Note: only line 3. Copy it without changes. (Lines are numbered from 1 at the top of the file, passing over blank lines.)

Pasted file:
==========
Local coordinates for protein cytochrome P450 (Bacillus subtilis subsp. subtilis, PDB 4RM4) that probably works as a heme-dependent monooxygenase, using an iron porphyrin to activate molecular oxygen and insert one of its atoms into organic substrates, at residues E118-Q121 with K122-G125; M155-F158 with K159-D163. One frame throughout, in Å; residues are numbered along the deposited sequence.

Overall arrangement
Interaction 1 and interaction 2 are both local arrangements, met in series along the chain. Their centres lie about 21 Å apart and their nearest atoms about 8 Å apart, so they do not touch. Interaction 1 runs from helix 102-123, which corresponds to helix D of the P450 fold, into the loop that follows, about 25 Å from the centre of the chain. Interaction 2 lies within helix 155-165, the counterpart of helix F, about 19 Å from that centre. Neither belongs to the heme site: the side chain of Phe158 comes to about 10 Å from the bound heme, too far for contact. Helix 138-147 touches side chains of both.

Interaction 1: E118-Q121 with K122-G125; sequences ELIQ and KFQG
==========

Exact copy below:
Interaction 1 and interaction 2 are both local arrangements, met in series along the chain. Their centres lie about 21 Å apart and their nearest atoms about 8 Å apart, so they do not touch. Interaction 1 runs from helix 102-123, which corresponds to helix D of the P450 fold, into the loop that follows, about 25 Å from the centre of the chain. Interaction 2 lies within helix 155-165, the counterpart of helix F, about 19 Å from that centre. Neither belongs to the heme site: the side chain of Phe158 comes to about 10 Å from the bound heme, too far for contact. Helix 138-147 touches side chains of both.